SANTA MONICA, Calif - Phil Angelides said on Friday that he would "do what is necessary" to erase California's nearly $4 billion accumulated deficit, including dedicating sales tax revenues to its elimination and placing income tax surcharges on California's highest wage earners.
Angelides, the Democractic candidate for California treasurer, made his comments during a keynote address Friday at the fourth annual California Public Finance Conference sponsored by The Bond Buyer.
"The accumulated and perpetual deficit ... is slowly and inexorably undermining the confidence of the public in the state of California," Angelides said. "I fundamentally believe we've got to wipe out that accumulated deficit, even if it is [accomplished through] a dedication of revenues from a sales tax or a tax on people who make more than $200,000 a year."
Erasing the deficit is the only way "to restore the credibility" of state government, Angelides said. The deficit elimination issue was also addressed on the opening day of the conference by Angelides' rival for the post, Republican Matt Fong, who endorsed a plan to issue deficit-reduction bonds, backed by state-owned oil reserves.
In a panel on derivative products on Friday, Sharon N. Yonashiro, assistant administrative officer for the Los Angeles County Chief Administrative Office, said she believes financial statements will be expanded in the future to add more information on the risk of derivatives to investors.
Noting the complexity of derivatives, she said issuers should fully understand the product: "Don't get caught up in the vendor's hype." Morever, if investors on pricing day "want to extract a high price from you," be willing "to abandon your plan" of using derivatives, Yonashiro said. "Take this dog off their hands," she said.
Investing public funds was the topic of a panel discussion held Thursday, and Orange County assistant treasurer Matt Raabe used the forum to explain how the county investment pool achieves above-average interest rate returns.
Raabe said the county uses a leveraging strategy to allow it to achieve high returns on its $8 billion fixed-income investment portfolio, which Raabe is responsible for managing on a daily basis.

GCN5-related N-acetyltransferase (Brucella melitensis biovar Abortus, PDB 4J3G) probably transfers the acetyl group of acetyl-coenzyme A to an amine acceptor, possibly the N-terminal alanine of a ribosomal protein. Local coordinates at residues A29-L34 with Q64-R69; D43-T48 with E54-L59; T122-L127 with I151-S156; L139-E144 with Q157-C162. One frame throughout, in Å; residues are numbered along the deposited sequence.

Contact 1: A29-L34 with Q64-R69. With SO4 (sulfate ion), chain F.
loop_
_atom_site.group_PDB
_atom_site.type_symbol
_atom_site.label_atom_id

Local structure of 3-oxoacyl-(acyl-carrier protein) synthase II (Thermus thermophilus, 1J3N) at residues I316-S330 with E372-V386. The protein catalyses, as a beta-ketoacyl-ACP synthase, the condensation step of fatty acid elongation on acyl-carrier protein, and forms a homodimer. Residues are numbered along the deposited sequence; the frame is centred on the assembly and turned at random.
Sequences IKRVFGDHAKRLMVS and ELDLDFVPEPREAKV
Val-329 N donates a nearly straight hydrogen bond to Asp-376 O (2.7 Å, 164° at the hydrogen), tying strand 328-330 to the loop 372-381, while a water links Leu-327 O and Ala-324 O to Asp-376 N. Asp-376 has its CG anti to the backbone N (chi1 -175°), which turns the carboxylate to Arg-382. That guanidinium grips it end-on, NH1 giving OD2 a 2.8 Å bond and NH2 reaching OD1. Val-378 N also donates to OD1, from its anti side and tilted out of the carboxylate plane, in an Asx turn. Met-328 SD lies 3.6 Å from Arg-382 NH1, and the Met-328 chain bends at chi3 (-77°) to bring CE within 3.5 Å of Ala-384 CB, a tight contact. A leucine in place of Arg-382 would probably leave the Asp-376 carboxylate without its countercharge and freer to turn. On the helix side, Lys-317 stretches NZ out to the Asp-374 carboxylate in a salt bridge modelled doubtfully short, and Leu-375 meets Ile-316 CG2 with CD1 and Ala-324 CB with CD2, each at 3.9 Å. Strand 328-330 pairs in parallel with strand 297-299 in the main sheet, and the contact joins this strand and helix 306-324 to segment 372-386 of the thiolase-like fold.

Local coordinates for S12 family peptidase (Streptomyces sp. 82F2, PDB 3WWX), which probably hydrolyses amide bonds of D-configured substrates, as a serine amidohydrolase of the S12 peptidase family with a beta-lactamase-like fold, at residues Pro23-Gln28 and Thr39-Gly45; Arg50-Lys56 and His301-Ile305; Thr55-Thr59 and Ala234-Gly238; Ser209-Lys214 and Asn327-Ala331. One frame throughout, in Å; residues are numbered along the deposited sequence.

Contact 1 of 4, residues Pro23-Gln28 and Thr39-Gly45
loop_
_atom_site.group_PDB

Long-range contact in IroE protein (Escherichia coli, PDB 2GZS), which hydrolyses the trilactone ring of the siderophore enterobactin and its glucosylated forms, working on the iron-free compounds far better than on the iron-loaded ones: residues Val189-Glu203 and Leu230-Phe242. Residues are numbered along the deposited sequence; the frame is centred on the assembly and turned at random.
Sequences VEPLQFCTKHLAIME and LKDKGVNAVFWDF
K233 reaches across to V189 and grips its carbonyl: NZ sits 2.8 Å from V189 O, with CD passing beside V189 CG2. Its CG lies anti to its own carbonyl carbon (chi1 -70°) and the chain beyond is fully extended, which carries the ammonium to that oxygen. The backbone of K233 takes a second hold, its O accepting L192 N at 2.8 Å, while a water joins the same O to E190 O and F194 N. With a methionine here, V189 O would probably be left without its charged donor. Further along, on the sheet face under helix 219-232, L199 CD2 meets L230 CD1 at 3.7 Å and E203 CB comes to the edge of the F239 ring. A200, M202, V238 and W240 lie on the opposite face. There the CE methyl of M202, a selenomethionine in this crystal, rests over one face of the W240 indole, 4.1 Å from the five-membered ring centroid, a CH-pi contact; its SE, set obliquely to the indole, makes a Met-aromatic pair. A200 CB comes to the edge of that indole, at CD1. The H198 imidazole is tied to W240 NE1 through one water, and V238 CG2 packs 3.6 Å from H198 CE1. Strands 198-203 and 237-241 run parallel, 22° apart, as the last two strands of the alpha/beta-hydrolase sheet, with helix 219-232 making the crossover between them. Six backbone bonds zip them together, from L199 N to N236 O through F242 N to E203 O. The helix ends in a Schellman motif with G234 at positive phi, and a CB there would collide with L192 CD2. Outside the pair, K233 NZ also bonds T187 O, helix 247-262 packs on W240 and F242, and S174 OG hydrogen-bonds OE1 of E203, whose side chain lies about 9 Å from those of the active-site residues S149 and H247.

Raabe did not specify the pool's current interest rate return, which historically has averaged 8% - much better than the 4% to 5% achieved by the investment pool administered by the California treasurer's office.
But Raabe indicated the county's return has dropped, noting that "a significant impact" on the pool occurred earlier this year when federal funds rates were increased. "I wish we had been right about where interest rates are going, because I would be breathing a lot easier these days," he said.
"Over the years, we've developed a reputation for being aggressive investors," Raabe said. He said the aggressive reputation is accurate. "We like to take our base portfolio and leverage it."
The leveraging strategy is based on an analysis of the cash flow needs of the 180 taxing districts that invests in the pool, Raabe said. Orange County asks the taxing districts, which include special districts, school districts, and cities, to provide cash flow projections.
"We tell them our current balance, and we ask them to define for us how much money they plan to leave with us for several years," Raabe said. The separate cash flows are combined, and the county derives "one cash flow for our investment purposes," he added.
This single cash flow "allows us to stretch out further on the maturity range" investment expectations "than we could otherwise do," Raabe said. "We can extend further along the yield curve."
Raabe said the pool contains "a large number" of long-term dollars pledged by the county's airport, sanitation district, and other enterprise funds that give him "flexibility I might not otherwise have."
Unexpected cash flow demands are covered by maintaining $1 billion "in overnight money" that can be tapped immediately "in case we're wrong on some of our investment guesses, and our investors need their money sooner than they thought they did," Raabe said. The liquidity "brings out overall yield down, but it is important to have, particularly in this environment" or rising interest rates.
Orange County has not crossed the line between being "aggressive and an overly risky investor," Raabe said. For example, "we don't trade our portfolios" like some public agencies. "We buy fixed-income government securities, and we intend to hold them until maturity."
Another panelist, Christopher J. Ailman, chief investment officer and manager for Sacramento County's $1.8 billion short-term fixed-income portfolio, said investment pools would be managed differently if they had to meet SEC requirements for daily valuation of their worth.
Municipal pools are run on an historical-cost basis, not on the mark-to-market basis required of mutual funds, which must maintain a $1 net asset value daily, Ailman said. "We'd look horrible" if the pools are required to meet the mutual fund standard, he said, adding that "we would manage the portfolios differently" if that were the case.